O Dark Dark Dark


Today being the winter solstice, the shortest day here in the northern hemisphere, I thought I would point to this bit from T. S. Eliot that I always think of on this day:

O dark dark dark. They all go into the dark,
The vacant interstellar spaces, the vacant into the vacant,
The captains, merchant bankers, eminent men of letters,
The generous patrons of art, the statesmen and the rulers,
Distinguished civil servants, chairmen of many committees,
Industrial lords and petty contractors, all go into the dark,
And dark the Sun and Moon, and the Almanach de Gotha
And the Stock Exchange Gazette, the Directory of Directors,
And cold the sense and lost the motive of action.
And we all go with them, into the silent funeral,
Nobody’s funeral, for there is no one to bury.
I said to my soul, be still, and let the dark come upon you
Which shall be the darkness of God. As, in a theatre,
The lights are extinguished, for the scene to be changed
With a hollow rumble of wings, with a movement of darkness on darkness,
And we know that the hills and the trees, the distant panorama
And the bold imposing facade are all being rolled away—
Or as, when an underground train, in the tube, stops too long between stations
And the conversation rises and slowly fades into silence
And you see behind every face the mental emptiness deepen
Leaving only the growing terror of nothing to think about;
Or when, under ether, the mind is conscious but conscious of nothing—
I said to my soul, be still, and wait without hope
For hope would be hope for the wrong thing; wait without love
For love would be love of the wrong thing; there is yet faith
But the faith and the love and the hope are all in the waiting.
Wait without thought, for you are not ready for thought:
So the darkness shall be the light, and the stillness the dancing.
Whisper of running streams, and winter lightning.
The wild thyme unseen and the wild strawberry,
The laughter in the garden, echoed ecstasy
Not lost, but requiring, pointing to the agony
Of death and birth.

– T. S. Eliot, from “East Coker” in the Four Quartets

These are some of my favorite lines in the Four Quartets. There’s a good bit to dwell on here, and as a former stagehand, I especially love:

As, in a theatre,
The lights are extinguished, for the scene to be changed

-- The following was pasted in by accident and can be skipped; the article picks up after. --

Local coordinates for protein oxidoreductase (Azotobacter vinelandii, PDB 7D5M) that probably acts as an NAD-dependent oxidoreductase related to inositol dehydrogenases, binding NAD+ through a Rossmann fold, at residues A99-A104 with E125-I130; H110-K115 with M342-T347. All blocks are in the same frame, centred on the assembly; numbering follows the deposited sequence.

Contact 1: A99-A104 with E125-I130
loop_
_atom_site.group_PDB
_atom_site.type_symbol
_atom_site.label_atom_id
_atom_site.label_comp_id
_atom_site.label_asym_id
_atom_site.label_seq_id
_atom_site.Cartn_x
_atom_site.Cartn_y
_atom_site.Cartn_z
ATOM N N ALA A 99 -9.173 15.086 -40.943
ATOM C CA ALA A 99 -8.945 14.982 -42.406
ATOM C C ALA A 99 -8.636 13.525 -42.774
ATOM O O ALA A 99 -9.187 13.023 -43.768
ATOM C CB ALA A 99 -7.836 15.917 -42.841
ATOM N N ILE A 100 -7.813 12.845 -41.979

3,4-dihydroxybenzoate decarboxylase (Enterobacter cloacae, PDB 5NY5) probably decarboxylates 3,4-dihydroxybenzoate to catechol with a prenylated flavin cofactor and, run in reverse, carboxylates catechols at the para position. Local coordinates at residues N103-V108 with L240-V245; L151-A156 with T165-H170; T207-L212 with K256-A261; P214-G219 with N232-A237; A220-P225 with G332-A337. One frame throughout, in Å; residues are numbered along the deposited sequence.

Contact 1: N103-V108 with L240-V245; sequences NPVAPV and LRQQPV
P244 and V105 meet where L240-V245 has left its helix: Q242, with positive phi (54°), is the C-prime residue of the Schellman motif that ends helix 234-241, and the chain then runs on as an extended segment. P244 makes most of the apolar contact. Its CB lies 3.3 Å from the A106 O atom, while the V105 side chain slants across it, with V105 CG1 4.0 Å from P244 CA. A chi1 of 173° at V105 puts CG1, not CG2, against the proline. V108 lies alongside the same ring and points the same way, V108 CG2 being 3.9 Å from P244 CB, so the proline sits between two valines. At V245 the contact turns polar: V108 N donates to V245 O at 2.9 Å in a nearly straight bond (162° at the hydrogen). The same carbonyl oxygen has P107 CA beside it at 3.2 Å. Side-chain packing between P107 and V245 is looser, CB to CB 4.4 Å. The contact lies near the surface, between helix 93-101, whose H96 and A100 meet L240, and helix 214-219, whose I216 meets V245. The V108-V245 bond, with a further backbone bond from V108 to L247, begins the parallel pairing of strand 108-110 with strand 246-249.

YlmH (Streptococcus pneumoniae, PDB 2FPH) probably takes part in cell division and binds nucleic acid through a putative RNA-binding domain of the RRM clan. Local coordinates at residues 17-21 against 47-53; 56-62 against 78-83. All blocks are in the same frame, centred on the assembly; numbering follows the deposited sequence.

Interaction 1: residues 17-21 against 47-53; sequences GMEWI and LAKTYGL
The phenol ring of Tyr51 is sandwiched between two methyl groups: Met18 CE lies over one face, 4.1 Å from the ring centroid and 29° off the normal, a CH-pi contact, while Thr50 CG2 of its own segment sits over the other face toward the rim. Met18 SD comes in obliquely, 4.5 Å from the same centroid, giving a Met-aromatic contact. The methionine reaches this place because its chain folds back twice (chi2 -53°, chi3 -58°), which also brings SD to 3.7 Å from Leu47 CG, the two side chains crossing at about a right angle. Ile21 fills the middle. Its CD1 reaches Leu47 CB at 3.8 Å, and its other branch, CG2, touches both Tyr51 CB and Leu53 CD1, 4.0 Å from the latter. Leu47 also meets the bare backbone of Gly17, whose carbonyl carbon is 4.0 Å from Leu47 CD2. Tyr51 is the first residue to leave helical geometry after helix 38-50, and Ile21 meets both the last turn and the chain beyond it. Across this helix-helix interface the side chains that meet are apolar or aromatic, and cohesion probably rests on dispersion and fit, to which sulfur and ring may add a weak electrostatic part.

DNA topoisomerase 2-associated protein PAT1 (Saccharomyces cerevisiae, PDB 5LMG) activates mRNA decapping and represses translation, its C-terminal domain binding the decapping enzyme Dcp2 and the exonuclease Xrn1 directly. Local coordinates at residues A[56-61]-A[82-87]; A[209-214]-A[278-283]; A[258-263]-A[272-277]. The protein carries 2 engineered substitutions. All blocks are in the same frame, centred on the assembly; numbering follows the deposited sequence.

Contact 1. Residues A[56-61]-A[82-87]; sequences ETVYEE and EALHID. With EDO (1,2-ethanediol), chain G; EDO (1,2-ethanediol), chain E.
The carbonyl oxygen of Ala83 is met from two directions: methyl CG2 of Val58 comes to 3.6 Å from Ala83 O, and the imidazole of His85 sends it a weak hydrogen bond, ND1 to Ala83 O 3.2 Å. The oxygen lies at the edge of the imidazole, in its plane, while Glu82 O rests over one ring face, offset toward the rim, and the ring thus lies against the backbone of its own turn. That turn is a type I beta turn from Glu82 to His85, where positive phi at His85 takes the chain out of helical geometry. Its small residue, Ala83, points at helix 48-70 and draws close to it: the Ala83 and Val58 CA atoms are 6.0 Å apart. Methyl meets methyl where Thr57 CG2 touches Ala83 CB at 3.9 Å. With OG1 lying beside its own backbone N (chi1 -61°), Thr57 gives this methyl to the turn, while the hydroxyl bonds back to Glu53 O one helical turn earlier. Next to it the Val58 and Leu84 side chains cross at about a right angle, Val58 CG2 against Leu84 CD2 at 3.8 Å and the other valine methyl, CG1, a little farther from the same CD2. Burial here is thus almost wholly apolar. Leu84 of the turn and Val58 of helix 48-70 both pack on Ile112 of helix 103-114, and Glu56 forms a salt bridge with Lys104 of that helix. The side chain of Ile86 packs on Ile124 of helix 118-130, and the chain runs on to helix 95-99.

With a hollow rumble of wings, with a movement of darkness on darkness,
And we know that the hills and the trees, the distant panorama
And the bold imposing facade are all being rolled away.

It’s a remarkable metaphor, and I think that much of what happens in our lives is precisely this, a changing of scenes, of “darkness on darkness,” hidden from our view while it is happening and yet critical in its significance. Then the lights come up, and everything is changed.

Eliot’s lines aren’t about the solstice, of course, but that “dark dark dark” at the beginning always comes to mind today. And who can help applying these lines to these last few waiting days of Advent?:

I said to my soul, be still, and wait without hope
For hope would be hope for the wrong thing; wait without love
For love would be love of the wrong thing; there is yet faith
But the faith and the love and the hope are all in the waiting.
Wait without thought, for you are not ready for thought:
So the darkness shall be the light, and the stillness the dancing.

So, may you be blessed today in these final Advent days with this blessing: “I said to my soul, be still, and let the dark come upon you / Which shall be the darkness of God.”

2 comments:

  1. Beautiful…eery…calming. Much to think about Father. I too like the lines about “changing scenes” darkness….then the lights!

  2. And the stage manager is a still, small voice in my ear as I wait in the darkness for the warning for the next cue.
    I have not read Eliot since college. Looks like I need to do some re-reading.
    Thanks for the reminder.

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